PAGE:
When Liv Raines was six years old, she imagined within herself a world inhabited by the personified Pieces of her soul. The reader enters this landscape four years later, when Liv suffers an unknown tragedy and the Pieces are left in darkness and chaos. Liv's struggle is told through their story, as they work together to find Liv and bring her back, and to learn what that all means.


Blog Tour: Rain by Kathryn Hewitt

For every decision made there is a consequence that is certain to follow. Whether the consequence is beneficial or distressing, it must exist. 

Rain continues the story of Ruth three and a half years after the miraculous event that changed her life forever. Now a mother of a toddler, Ruth is found moving herself back in to the college dormitory for the second year.

Feeling as though she isn’t worth the love of a good man, Ruth sabotages her relationship with James; the man she believes is her one true soul mate. Unable to accept his love and grace, she sends him away believing it is the right thing to do. But Ruth has much to learn about love and grace. Like she felt with James, so she feels about her faith; undeserved and unworthy.


how to get free Christian books

I just discovered a new way to get free books, one that does not require owning a blog to participate. Tyndale has a reward program that allows participants to earn points by completing surveys, signing up for newsletters, and inviting friends. Accumulated points may be exchanged for free books or Bibles, but only from a select list. Though I've just recently signed up I already ordered a book for only 50 points. Of course, since shipping requires a few weeks, I can't really say anything about their delivery system yet.

Interested? Click on the link below and get 25 points just for signing up (and I get 10 points for recruiting you--thanks)!


If you do have a blog, some options for getting free books for review include Blogging for Books and BookCrash, both of which provide ebooks as well as good ol' print copies. I have enjoyed participating in both of these programs--all you have to do is sign up, request a book and post a review within the required time frame. Again, you can only choose from a select list, but hey, you get free books!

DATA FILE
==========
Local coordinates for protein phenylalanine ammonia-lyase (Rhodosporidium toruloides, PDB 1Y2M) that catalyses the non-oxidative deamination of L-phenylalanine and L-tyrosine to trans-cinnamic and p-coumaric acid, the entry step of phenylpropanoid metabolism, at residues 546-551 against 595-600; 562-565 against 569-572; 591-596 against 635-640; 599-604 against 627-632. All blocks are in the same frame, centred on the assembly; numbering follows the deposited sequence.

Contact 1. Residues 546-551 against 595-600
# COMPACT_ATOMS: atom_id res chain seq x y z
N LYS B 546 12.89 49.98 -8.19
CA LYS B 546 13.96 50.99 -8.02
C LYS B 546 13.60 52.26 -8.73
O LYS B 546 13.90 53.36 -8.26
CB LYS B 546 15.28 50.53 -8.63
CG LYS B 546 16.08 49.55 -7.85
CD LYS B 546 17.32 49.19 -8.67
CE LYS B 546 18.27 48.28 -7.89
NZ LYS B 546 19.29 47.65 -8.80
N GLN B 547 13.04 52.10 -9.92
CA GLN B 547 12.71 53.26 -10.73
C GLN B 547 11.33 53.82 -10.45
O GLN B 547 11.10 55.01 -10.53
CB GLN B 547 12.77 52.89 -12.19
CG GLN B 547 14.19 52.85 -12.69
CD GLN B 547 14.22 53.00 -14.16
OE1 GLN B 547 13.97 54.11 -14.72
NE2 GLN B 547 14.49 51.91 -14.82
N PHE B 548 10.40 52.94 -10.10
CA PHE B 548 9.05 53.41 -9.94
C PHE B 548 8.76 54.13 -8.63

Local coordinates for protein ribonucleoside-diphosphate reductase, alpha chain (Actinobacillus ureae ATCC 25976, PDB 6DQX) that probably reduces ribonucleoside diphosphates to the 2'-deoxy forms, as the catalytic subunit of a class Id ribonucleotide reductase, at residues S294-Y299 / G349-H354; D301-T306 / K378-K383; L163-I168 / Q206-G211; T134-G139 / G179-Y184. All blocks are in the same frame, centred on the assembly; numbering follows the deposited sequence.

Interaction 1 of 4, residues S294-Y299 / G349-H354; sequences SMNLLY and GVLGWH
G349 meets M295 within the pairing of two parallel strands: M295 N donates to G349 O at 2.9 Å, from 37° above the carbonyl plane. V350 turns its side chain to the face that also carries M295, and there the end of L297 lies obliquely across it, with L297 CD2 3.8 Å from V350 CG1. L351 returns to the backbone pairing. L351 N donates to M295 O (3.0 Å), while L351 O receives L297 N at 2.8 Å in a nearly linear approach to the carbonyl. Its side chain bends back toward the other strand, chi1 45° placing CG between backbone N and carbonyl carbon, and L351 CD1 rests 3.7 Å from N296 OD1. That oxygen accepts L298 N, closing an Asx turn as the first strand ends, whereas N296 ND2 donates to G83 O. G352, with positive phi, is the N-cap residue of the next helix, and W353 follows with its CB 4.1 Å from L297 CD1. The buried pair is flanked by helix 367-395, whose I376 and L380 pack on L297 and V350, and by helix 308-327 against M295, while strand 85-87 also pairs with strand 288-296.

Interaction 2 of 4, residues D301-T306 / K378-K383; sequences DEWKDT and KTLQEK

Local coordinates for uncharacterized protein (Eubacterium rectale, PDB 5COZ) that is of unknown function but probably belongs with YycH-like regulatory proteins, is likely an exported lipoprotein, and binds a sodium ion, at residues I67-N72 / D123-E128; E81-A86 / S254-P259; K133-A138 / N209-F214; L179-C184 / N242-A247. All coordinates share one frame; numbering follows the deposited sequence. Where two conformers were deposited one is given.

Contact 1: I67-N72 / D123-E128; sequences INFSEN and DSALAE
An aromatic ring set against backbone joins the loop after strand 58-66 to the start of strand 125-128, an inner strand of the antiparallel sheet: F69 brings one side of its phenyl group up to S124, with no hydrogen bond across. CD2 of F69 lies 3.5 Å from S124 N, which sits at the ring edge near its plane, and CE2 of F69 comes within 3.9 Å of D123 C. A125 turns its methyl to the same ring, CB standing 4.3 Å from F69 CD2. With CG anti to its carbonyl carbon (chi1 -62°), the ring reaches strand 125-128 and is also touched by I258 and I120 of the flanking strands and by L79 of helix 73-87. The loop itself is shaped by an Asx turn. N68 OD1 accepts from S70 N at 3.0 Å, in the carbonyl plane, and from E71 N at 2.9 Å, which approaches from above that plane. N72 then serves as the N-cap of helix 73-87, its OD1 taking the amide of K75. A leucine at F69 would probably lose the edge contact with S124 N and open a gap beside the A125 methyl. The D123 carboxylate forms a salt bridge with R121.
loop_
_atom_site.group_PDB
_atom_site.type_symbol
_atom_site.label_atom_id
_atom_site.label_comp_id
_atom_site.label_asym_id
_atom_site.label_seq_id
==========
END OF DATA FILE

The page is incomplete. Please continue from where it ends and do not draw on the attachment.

remember when

Do you remember
when we were young and unafraid?
It was only a year ago, or two,
when all our idealistic
dreams and goals
had no boundaries, knew no walls.
Yet here we sit, enslaved by money,
confusing happiness with complacency.


what's your favorite Advent devotional?

I am a firm believer in fully appreciating Thanksgiving and waiting until after that lovely holiday before moving on to Christmas. However, I would like to read through a Christmas devotional this year, and seeing how Advent begins three days after Thanksgiving, I thought I'd start putting my feelers out now.

Do you have any suggestions for me--any devotionals you've read in the past and absolutely love? I'd like something thought-provoking that walks through the Christmas story in a chronological fashion. I'm extremely hard to please as far as devotionals go: they can't be too shallow or preachy, yet if they get too theological I lose interest.

In any case, go ahead and share your favorite Advent devotional and we'll see if my obnoxiously perfectionistic self approves (don't worry, I won't hold it against you if I don't like your suggestion). :)


check out this awesome review!

A huge thank you to Laura at Blogging for Bloggers for reviewing poetree and giving suggestions for improvement! Poetree received 4/5 stars! You can read the full review here.

Blogging for Bloggers

A Timbered Choir

by Wendell Berry

I don't know that I've ever read a book of poetry cover-to-cover before now, but I couldn't help but read every poem in A Timbered Choir. It is a collection of poems Wendell Berry wrote on Sunday morning walks between 1979 and 1997, with themes of nature, farming, community, God and the Sabbath.

Berry's words flow together so well, and yet the verses are accessible to common people--they're not lofty and overly metaphorical. These poems inspire readers to slow down, take a Sabbath rest, and notice the "small" miracles around us that reveal the awesome power and glory that is God.


creature comforts

never underestimate the power of
fuzzy blankets
and warm lamplight